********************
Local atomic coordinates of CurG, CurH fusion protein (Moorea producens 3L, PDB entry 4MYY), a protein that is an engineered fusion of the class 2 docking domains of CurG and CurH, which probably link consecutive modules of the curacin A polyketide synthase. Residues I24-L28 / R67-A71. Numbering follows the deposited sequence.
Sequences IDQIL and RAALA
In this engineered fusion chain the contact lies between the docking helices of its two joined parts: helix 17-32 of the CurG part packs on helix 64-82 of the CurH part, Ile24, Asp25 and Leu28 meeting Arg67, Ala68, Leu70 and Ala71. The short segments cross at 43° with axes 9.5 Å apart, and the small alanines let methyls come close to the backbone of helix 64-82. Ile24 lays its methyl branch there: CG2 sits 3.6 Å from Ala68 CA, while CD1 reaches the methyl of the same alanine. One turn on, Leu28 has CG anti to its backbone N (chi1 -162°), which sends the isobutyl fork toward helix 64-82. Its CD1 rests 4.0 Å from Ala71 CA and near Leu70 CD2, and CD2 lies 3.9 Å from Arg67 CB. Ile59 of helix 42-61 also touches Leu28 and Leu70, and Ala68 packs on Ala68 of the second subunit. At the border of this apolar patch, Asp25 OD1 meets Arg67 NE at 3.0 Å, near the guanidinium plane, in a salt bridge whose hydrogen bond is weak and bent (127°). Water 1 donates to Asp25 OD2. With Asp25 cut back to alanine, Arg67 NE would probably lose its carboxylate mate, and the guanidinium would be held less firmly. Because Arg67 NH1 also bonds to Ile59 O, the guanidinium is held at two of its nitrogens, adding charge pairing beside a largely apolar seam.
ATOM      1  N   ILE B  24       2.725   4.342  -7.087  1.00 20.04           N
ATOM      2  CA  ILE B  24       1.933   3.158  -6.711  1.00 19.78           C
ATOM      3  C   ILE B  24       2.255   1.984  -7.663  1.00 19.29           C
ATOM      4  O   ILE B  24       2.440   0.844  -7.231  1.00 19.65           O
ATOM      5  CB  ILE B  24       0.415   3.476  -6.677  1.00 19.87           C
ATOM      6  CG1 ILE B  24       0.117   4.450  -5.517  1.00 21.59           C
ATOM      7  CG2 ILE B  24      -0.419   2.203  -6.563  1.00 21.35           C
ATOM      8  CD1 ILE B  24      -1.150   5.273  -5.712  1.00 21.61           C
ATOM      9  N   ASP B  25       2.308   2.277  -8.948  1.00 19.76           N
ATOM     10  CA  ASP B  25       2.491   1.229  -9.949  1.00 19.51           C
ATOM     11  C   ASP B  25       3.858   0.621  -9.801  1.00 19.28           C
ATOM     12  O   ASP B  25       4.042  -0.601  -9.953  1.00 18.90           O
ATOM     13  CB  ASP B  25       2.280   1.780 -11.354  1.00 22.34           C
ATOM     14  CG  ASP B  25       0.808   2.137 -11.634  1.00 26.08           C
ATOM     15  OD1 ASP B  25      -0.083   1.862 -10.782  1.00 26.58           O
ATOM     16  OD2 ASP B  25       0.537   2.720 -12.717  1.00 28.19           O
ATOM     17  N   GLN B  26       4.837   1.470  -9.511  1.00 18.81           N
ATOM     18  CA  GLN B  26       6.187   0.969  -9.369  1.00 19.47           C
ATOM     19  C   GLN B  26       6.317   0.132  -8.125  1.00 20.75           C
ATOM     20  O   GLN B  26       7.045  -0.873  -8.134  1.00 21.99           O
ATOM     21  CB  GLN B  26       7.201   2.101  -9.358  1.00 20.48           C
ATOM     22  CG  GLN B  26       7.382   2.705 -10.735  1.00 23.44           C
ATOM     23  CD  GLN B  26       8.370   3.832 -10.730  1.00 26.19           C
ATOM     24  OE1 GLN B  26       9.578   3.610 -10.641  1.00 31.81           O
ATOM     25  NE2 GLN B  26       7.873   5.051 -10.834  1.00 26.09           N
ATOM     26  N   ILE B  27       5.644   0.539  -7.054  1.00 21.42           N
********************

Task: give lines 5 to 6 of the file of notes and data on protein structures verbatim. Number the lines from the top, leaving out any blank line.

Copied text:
ATOM      2  CA  ILE B  24       1.933   3.158  -6.711  1.00 19.78           C
ATOM      3  C   ILE B  24       2.255   1.984  -7.663  1.00 19.29           C